Ireland debutant dominates Saltires

Ireland

Ireland once again underlined their status as the dominant force in the associate nation game as four wickets from debutant Craig Young put Phil Simmons' weakened side in complete control of their final Intercontinental Cup match against Scotland in Clontarf.

Ireland once again underlined their status as the dominant force in the associate nation game as four wickets from debutant Craig Young put Phil Simmons' weakened side in complete control of their final Intercontinental Cup match against Scotland in Clontarf.

The right-arm fast-bowler, who is currently on the books at Sussex, showed no signs of nerves on his international bow as the visitors were bowled out for just 138 on a truncated first day with Young claiming figures of 4/53 in gloomy conditions.

Young has had to overcome a series of serious injuries after catching the attention of the selectors at an early age, and speaking at the close of play, admitted it's been a long and arduous road to get to where he is now.

"It was obviously a great day but it was a long time coming. I've had a lot of frustrations with injuries and it was nice to get called back into the squad and delighted to be involved again," he said.

"Watching all the other young lads coming through and doing well made be determined to get fit again and those injuries just made me fitter and stronger and now I'm focused on what I want to achieve. If I keep knocking on the door and performing like today then more opportunities will come."

Having already booked a place in December's final, the hosts took full advantage of bowler friendly conditions and an opposition devoid of any confidence before William Porterfield and Paul Stirling strengthened the hosts' superiority by reaching stumps at 35/0, just 103 runs in arrears with ten wickets in hand.

Only an eight wicket stand of fifty-six by tail-enders Moneeb Iqbal and Safyaan Sarif added some respectability to an otherwise incompetent innings as the inexperienced Scottish side simply capitulated under the pressure put on by Ireland's seamers.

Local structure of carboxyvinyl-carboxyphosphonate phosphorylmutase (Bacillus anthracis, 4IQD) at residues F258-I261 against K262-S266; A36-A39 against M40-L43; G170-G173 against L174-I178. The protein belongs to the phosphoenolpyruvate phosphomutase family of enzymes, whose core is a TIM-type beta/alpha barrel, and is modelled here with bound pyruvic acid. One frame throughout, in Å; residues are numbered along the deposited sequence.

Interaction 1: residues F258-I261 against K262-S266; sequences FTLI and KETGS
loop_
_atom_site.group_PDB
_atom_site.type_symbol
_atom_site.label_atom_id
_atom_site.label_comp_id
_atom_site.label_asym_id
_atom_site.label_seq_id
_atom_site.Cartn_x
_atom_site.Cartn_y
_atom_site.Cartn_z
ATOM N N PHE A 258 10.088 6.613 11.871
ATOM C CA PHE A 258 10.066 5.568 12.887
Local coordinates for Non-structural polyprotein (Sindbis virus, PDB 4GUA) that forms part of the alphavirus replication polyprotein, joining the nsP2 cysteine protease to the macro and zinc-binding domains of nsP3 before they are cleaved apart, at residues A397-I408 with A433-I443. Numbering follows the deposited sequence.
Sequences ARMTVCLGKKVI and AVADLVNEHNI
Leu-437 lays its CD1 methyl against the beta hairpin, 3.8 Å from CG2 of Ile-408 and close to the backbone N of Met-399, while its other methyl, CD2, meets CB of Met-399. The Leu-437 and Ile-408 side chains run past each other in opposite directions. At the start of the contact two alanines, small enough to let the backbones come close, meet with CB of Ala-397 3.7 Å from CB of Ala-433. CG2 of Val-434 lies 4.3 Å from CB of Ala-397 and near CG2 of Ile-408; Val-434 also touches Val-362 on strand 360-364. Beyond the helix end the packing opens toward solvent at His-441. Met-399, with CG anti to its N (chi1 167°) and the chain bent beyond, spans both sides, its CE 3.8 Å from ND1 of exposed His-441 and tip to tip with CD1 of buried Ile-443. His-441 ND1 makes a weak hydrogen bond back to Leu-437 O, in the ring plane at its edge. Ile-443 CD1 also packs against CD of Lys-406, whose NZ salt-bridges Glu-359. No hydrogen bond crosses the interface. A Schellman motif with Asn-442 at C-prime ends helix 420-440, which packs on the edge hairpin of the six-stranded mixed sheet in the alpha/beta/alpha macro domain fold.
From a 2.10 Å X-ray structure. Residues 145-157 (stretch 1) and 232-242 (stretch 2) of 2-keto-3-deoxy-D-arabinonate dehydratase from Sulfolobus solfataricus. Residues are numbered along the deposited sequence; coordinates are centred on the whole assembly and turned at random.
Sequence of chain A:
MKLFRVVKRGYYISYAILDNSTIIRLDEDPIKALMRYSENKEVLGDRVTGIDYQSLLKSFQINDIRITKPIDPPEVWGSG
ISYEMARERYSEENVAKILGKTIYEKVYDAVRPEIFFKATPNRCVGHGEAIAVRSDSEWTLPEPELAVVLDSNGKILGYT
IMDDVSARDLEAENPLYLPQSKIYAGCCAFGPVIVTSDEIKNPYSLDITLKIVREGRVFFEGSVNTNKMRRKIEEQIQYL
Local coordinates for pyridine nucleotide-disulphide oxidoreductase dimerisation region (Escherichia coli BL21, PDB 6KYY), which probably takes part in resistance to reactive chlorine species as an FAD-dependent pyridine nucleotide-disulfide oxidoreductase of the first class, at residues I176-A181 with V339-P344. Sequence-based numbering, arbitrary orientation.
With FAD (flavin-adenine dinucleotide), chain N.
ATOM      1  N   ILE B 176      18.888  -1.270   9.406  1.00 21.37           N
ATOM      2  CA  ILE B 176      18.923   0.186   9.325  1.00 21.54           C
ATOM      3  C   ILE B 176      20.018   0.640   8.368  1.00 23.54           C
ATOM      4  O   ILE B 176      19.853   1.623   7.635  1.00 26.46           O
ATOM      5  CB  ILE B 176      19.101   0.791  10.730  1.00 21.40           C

The aforementioned duo apart, none of the Scottish batsmen showed any sign of resolve, patience or technical requirements to withstand the early storm and build an innings – however, credit must go to the bowlers who plucked away all day on a consistently threatening line and length.

Graeme McCarter, another young fast-bowler, also enhanced his reputation with three quick wickets after a two-hour rain delay to compound the visitors' misery.

Having won the toss and without hesitation electing to bowl first, Ireland made early inroads after a delayed start due to light drizzle. Hamish Gardiner was first to go when he was bowled by Max Sorensen without troubling the scorer before Young claimed the wickets of Freddie Coleman (12), Preston Mommsen (7) and Richie Berrington (14).

The 23-year-old has been largely restricted to second XI action at Hove since signing an academy contract a couple of seasons ago but showed why he's highly-regarded by the county with a hostile spell of fast-bowling, albeit in favourable conditions.

When Calum Macleod edged Kevin O'Brien, who was winning his 200th cap for his country, to second slip, Scotland were in danger of being bowled out for less than their previous lowest total of 82.

However, a break in play shortly before and after tea halted Ireland's initial momentum and allowed Peter Steindl's dispirited charges to re-group. Nonetheless, the steady flow of wickets failed to cease as left-armer McCarter got in on the act before O'Brien got his second, as wicket-keeper Craig Wallace misjudged a straight one.

Sharif (45) and Iqbal (25) provided some temporary resistance as the pair propelled their side into three figures with a couple of boundaries apiece for the benefit of their already dismissed teammates, who made the surface look like a minefield.

That was until Young returned to end Sharif's sixty-eight ball cameo as he edged behind to Stuart Poynter.

While Ireland may be devoid of their front-line bowling attack – not that they showed it- and middle-order, they have the added bonus of the availability of Porterfield and Stirling and the pair showed their class in a tricky six over spell before stumps.

The Irish captain has endured a miserable campaign for Warwickshire in the longer-format but showed no signs of uneasiness against the red ball with a brisk 23 to safely negotiate a brief Scottish new-ball spell.

<b>Ryan Bailey in Clontarf</b>

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